Often referred to as the most successful MoU in our joint arsenal, the healthcare cooperation has done much to bring India and Sweden closer. Though vastly different demographically, our countries share similar challenges due to a very decentralized governance structure and a large percentage of our populations living far from health care centers. As such, many of the common challenges we face can only be overcome through collaboration and cooperation. In the coming year, ahead of the MoU's 10th anniversary, it was decided during the actual Joint Working Group meeting to take stock on what has been accomplished and explore new areas of collaboration.
For the private sector, this means we need more clarity on the recent bevy of policy changes. Although these changes for the large part have improved the business climate, they are quite confusing not only for the Swedes but Indian themselves. The Indian delegation, which included a senior representative from the Central Drugs Standard Control Organization (CDSCO), very generously shared their business cards with the Swedish companies present for the roundtable and assured each and every one of them to personally call in case of any issues.
The delegation also got a chance to see some of the Swedish products in use at Akademiska in Uppsala and was much impressed by the extremely close collaboration between professors, researchers, medical professionals, investors, and industry. While the Indian government representatives understood that these are the ingredients making Sweden such fertile ground for innovation, they had never truly appreciated how tightly, both physically and intellectually, these actors work together. This was further emphasized during their visit to EMPE Diagnostics at the Karolinska Science Park with which they ended the trip.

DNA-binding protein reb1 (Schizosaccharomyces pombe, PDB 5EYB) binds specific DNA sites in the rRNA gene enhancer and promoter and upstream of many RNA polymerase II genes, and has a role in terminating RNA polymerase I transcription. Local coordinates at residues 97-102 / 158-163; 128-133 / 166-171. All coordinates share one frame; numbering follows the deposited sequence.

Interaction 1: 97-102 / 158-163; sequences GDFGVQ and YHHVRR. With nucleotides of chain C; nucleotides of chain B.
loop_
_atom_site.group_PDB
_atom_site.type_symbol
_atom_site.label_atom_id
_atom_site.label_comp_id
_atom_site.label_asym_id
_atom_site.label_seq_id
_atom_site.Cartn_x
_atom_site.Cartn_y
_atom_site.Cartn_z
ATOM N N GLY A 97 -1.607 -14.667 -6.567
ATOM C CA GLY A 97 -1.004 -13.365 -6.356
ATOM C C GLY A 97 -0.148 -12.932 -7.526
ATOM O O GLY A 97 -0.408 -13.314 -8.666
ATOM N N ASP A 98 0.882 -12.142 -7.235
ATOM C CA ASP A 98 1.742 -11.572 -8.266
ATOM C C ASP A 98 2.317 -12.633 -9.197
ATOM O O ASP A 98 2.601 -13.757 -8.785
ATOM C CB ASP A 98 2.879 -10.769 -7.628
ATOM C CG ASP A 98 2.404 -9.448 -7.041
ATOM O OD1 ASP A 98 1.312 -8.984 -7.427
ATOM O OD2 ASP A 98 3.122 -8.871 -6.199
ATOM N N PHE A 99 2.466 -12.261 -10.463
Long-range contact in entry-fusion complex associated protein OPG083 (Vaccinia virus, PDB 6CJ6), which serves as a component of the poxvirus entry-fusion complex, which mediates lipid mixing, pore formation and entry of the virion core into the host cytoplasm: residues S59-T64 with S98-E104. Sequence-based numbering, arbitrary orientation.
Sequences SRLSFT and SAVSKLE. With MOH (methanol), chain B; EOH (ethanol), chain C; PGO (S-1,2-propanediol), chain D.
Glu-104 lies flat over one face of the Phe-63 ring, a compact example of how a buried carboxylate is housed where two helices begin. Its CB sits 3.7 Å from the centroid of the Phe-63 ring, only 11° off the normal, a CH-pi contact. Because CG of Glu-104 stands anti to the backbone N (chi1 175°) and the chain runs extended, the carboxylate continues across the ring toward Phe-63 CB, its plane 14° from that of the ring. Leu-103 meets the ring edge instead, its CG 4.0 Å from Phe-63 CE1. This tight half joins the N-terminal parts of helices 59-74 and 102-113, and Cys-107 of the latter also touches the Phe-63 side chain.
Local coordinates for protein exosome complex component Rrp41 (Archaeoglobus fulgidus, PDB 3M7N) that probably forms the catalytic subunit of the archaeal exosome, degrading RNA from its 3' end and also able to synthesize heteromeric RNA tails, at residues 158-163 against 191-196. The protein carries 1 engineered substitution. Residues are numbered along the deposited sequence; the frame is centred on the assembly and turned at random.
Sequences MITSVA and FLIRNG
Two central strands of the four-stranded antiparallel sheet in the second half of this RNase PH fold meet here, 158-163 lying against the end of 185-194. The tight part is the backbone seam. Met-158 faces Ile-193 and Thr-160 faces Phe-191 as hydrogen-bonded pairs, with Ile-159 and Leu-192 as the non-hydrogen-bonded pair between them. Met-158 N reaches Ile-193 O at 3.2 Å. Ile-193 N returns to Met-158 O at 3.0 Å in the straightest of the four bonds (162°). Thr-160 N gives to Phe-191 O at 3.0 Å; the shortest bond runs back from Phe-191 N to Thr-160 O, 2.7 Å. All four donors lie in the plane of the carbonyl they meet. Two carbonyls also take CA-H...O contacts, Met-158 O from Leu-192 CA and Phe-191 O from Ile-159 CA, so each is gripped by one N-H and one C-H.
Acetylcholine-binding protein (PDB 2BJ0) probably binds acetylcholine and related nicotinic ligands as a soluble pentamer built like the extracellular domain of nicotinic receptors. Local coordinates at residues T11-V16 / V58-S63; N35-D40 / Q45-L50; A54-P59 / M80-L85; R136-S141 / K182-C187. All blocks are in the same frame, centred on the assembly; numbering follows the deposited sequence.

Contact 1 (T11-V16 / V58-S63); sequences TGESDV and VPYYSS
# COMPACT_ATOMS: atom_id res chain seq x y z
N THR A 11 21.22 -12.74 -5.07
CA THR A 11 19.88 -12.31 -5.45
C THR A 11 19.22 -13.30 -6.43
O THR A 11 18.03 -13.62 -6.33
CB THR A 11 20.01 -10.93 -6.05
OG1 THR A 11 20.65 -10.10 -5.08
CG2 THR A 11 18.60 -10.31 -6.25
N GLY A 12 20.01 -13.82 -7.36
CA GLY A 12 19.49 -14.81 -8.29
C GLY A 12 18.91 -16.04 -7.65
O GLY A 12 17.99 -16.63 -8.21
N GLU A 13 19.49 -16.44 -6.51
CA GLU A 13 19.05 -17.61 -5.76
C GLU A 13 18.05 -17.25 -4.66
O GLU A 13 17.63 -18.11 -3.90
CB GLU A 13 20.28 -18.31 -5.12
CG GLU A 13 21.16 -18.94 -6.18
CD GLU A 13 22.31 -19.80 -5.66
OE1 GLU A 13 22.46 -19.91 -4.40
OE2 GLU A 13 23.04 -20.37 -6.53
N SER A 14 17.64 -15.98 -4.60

Going forward, Swecare, at the behest of some of our members, will focus on:
- the inclusion of quality criteria in public healthcare tenders - looking in not just the lowest, but the total cost, and
- exemptions based on global health threats (such as AMR which features prominently in the new Indian National Health Policy) for the price caps being introduced for certain Medtech products by the National Pharmaceutical Pricing Authority.
We are also working to ensure more continuity in our activities with India. Part of this will be through regularly planned trips to India and the cultivation of relationships with potential partners on the ground. If you have any suggestions or requests, do get in touch. India is a vast, and often overwhelming, country but the rewards for successful partnership could eventually affect the national and global health threats facing both Sweden and India - not to mention improve the lives of people.